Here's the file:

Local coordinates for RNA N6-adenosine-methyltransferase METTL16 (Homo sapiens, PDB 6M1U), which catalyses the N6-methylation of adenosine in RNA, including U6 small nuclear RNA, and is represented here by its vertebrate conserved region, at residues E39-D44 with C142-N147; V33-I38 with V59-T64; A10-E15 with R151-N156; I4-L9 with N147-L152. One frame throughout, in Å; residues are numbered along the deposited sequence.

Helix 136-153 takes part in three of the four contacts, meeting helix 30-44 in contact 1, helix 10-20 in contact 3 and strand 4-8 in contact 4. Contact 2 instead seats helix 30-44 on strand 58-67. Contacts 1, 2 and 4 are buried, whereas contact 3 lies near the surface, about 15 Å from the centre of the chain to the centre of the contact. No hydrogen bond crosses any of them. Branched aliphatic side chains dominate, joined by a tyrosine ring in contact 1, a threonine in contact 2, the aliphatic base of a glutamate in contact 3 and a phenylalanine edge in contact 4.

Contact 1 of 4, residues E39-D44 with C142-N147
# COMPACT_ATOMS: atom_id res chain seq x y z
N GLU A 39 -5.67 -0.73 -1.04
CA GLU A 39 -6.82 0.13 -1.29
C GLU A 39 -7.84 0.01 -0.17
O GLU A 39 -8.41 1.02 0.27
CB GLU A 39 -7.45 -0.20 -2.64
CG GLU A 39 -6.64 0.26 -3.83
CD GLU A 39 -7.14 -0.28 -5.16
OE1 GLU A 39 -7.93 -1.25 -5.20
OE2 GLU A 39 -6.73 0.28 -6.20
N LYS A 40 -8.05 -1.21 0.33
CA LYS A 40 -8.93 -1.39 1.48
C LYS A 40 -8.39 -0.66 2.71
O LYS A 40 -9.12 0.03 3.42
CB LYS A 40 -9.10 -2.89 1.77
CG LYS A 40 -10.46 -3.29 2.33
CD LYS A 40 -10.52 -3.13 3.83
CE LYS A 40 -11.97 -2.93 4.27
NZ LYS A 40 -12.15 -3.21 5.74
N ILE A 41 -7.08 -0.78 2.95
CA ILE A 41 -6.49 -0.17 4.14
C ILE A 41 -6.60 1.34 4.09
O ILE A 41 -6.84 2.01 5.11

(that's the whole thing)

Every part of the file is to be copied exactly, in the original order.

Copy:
Local coordinates for RNA N6-adenosine-methyltransferase METTL16 (Homo sapiens, PDB 6M1U), which catalyses the N6-methylation of adenosine in RNA, including U6 small nuclear RNA, and is represented here by its vertebrate conserved region, at residues E39-D44 with C142-N147; V33-I38 with V59-T64; A10-E15 with R151-N156; I4-L9 with N147-L152. One frame throughout, in Å; residues are numbered along the deposited sequence.

Helix 136-153 takes part in three of the four contacts, meeting helix 30-44 in contact 1, helix 10-20 in contact 3 and strand 4-8 in contact 4. Contact 2 instead seats helix 30-44 on strand 58-67. Contacts 1, 2 and 4 are buried, whereas contact 3 lies near the surface, about 15 Å from the centre of the chain to the centre of the contact. No hydrogen bond crosses any of them. Branched aliphatic side chains dominate, joined by a tyrosine ring in contact 1, a threonine in contact 2, the aliphatic base of a glutamate in contact 3 and a phenylalanine edge in contact 4.

Contact 1 of 4, residues E39-D44 with C142-N147
# COMPACT_ATOMS: atom_id res chain seq x y z
N GLU A 39 -5.67 -0.73 -1.04
CA GLU A 39 -6.82 0.13 -1.29
C GLU A 39 -7.84 0.01 -0.17
O GLU A 39 -8.41 1.02 0.27
CB GLU A 39 -7.45 -0.20 -2.64
CG GLU A 39 -6.64 0.26 -3.83
CD GLU A 39 -7.14 -0.28 -5.16
OE1 GLU A 39 -7.93 -1.25 -5.20
OE2 GLU A 39 -6.73 0.28 -6.20
N LYS A 40 -8.05 -1.21 0.33
CA LYS A 40 -8.93 -1.39 1.48
C LYS A 40 -8.39 -0.66 2.71
O LYS A 40 -9.12 0.03 3.42
CB LYS A 40 -9.10 -2.89 1.77
CG LYS A 40 -10.46 -3.29 2.33
CD LYS A 40 -10.52 -3.13 3.83
CE LYS A 40 -11.97 -2.93 4.27
NZ LYS A 40 -12.15 -3.21 5.74
N ILE A 41 -7.08 -0.78 2.95
CA ILE A 41 -6.49 -0.17 4.14
C ILE A 41 -6.60 1.34 4.09
O ILE A 41 -6.84 2.01 5.11